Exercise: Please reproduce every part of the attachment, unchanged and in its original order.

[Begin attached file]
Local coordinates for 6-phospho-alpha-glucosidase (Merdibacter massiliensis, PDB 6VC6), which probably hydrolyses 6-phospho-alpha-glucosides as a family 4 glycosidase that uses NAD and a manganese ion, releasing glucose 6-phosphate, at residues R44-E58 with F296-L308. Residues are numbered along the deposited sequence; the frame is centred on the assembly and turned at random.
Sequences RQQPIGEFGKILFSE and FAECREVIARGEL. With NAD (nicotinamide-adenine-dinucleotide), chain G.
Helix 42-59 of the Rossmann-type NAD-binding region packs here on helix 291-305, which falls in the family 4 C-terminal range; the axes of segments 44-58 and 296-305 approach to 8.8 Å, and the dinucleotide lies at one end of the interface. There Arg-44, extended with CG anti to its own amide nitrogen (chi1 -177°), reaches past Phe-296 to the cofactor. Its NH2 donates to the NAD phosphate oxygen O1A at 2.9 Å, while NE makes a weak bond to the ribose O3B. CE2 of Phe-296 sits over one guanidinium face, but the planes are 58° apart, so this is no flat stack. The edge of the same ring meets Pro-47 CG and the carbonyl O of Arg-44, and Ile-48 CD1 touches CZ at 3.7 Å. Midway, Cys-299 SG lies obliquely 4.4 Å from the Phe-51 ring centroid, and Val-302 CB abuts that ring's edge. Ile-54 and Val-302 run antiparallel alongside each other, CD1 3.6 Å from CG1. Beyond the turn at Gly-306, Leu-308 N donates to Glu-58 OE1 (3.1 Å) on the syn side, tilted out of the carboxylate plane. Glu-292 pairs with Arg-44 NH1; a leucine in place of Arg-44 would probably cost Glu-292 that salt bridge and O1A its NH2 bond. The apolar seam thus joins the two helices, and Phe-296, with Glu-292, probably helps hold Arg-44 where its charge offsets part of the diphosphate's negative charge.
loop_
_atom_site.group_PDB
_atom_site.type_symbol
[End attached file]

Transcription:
Local coordinates for 6-phospho-alpha-glucosidase (Merdibacter massiliensis, PDB 6VC6), which probably hydrolyses 6-phospho-alpha-glucosides as a family 4 glycosidase that uses NAD and a manganese ion, releasing glucose 6-phosphate, at residues R44-E58 with F296-L308. Residues are numbered along the deposited sequence; the frame is centred on the assembly and turned at random.
Sequences RQQPIGEFGKILFSE and FAECREVIARGEL. With NAD (nicotinamide-adenine-dinucleotide), chain G.
Helix 42-59 of the Rossmann-type NAD-binding region packs here on helix 291-305, which falls in the family 4 C-terminal range; the axes of segments 44-58 and 296-305 approach to 8.8 Å, and the dinucleotide lies at one end of the interface. There Arg-44, extended with CG anti to its own amide nitrogen (chi1 -177°), reaches past Phe-296 to the cofactor. Its NH2 donates to the NAD phosphate oxygen O1A at 2.9 Å, while NE makes a weak bond to the ribose O3B. CE2 of Phe-296 sits over one guanidinium face, but the planes are 58° apart, so this is no flat stack. The edge of the same ring meets Pro-47 CG and the carbonyl O of Arg-44, and Ile-48 CD1 touches CZ at 3.7 Å. Midway, Cys-299 SG lies obliquely 4.4 Å from the Phe-51 ring centroid, and Val-302 CB abuts that ring's edge. Ile-54 and Val-302 run antiparallel alongside each other, CD1 3.6 Å from CG1. Beyond the turn at Gly-306, Leu-308 N donates to Glu-58 OE1 (3.1 Å) on the syn side, tilted out of the carboxylate plane. Glu-292 pairs with Arg-44 NH1; a leucine in place of Arg-44 would probably cost Glu-292 that salt bridge and O1A its NH2 bond. The apolar seam thus joins the two helices, and Phe-296, with Glu-292, probably helps hold Arg-44 where its charge offsets part of the diphosphate's negative charge.
loop_
_atom_site.group_PDB
_atom_site.type_symbol